In his Apology, Socrates boasted that he shared whatever knowledge or skills he had in the agora with no expectation of payment, and he managed to work in a little reminder that he had reduced himself to poverty by refusing payment for his tireless search for truth. By this, of course, he insinuated no small measure of superiority over the Sophists, who choose to offer educational opportunities in exchange for a living wage, something educators are only occasionally lucky enough to achieve today. Socrates shared his information primarily with wealthy young men who had plenty of leisure time to sit around the agora soaking up tidbits of brilliance from an old master. Likewise, it is currently difficult for any but the most affluent to afford the luxury of study for the sake of intellectual stimulation and personal enrichment.
Indeed, it is increasingly painful for most middle-class people to afford even a vocational education that doesn’t leave them deeply in debt. Education is now typically only worth the expense when students go for the quick credential—a certificate or license that will get them in the pool of skilled labor. In the past, students such as myself could afford to pursue intellectual interests without worrying about being reduced to poverty. Study in the arts and humanities has never generated great financial rewards, but it did not always result in a lifetime of crippling debt as many recent graduates are finding awaits them now.
So, unlike students we once had, entering freshmen will forgo anything resembling a liberal education and opt for vocational training instead, leaving them unaccustomed to the expansion of the moral imagination and sharpening of the critical edge. We no longer need visionary writers to describe some hellish dystopia where critical thinking is forbidden and creativity is quashed. We have seen this future, and the future is now. The Texas Republican Party is now officially opposed to the teaching of higher-order thinking skills. They argue that education in critical thinking causes students to challenge the teaching of their parents, but they seem less concerned about parental authority when parents teach their children that global warming and evolution are real but the seven habits of highly effective people are not. Parents have the right to turn off the lights, they believe, but not the right to open the window and invite illumination from the sun.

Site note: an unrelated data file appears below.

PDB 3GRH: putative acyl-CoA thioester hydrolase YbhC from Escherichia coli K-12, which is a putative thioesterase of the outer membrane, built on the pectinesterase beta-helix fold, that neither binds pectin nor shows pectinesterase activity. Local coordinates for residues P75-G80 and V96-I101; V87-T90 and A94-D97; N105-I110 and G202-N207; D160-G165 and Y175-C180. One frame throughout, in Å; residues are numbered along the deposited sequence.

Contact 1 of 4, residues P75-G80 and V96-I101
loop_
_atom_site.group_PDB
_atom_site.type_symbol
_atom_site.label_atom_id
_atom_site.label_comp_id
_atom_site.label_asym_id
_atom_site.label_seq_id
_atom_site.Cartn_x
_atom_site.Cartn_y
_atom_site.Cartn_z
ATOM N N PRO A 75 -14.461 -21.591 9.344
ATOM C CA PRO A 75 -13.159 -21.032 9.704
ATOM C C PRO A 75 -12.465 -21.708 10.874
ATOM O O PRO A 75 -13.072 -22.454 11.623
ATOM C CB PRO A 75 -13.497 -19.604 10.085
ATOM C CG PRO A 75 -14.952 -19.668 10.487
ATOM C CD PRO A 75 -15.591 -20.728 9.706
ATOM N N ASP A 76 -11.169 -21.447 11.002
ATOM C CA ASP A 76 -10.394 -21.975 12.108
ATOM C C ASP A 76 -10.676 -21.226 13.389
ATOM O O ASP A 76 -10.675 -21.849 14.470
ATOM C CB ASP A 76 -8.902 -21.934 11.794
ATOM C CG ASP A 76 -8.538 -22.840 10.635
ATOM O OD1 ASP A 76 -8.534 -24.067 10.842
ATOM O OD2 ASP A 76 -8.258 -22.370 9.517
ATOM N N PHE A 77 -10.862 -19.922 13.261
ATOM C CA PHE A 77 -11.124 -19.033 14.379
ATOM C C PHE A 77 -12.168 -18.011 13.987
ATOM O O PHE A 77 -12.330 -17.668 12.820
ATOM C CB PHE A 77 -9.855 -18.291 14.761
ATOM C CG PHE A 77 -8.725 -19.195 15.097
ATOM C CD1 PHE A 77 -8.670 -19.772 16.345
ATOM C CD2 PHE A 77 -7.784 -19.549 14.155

A few days ago, I read and shared a blog by Jack Rasmus, who warned of the dangers of corporatization and privatization of education (another excellent blog on the subject is here). His blog is insightful and accurate, but I don’t think many in education will need his warning—we have already experienced the move away from education and toward indoctrination. Rasmus says one goal of privatization is to replace educators either with machines or curricula so standardized that teachers are no better than machines. I once had the surreal experience of sitting in a meeting where we were told in no uncertain terms that there was no movement toward developing a standardized curriculum. No, we had it all wrong. In fact, what they were doing, we were told, was developing a few standardized questions for the final exam. They were merely determining the content of our classes; we were free to teach it anyway we saw fit, so long as we used the tools provided in the training we would be required to complete.
Not surprisingly, many teachers have left the schools for other pursuits, but no teacher wants to give up on education. We may not all be willing to die for education as Socrates was, but we aren’t likely to give up without a fight, either. And we do know, of course, that we may very well end up reduced to poverty and may face trouble with the authorities.
As we flee the schools and universities, where will we take our questions, answers, and insights? Socrates lectured in the open market, where he ran into trouble. We can go to the public spaces, but the public spaces are now almost entirely privately owned. We can emigrate away from repressive governments, but we cannot escape the reach of the transnational corporations that own the public spaces, water, and land we occupy. The internet is democratic we thought, until we realized the corporate owners of internet services store and compile the private messages, tweets, and personal information of everyone, and they often do not hesitate to turn over such information of rabble-rousers to authorities.
In an entirely Socratic move, some universities and individuals have decided to offer their instruction for free with open-sourced content. Students thirsty for knowledge can find lectures uploaded to various content sites, syllabi posted for all to see, and bibliographies filled with provocative citations. If the content is difficult to comprehend or organize, many dedicated individuals are willing to provide coaching, tutoring, or lecturing for any and all willing to listen.
As the conservative fear, teaching is a subversive activity (though it can subvert either the left or right), and subversives will not stop teaching. The pursuit of knowledge, even if unattainable, is a worthy endeavor, and the desire to broaden our imaginations and expand our reach is the only path to a brighter future. The next dark ages could, indeed, be the last, but we must strive for a new age of enlightenment or die trying.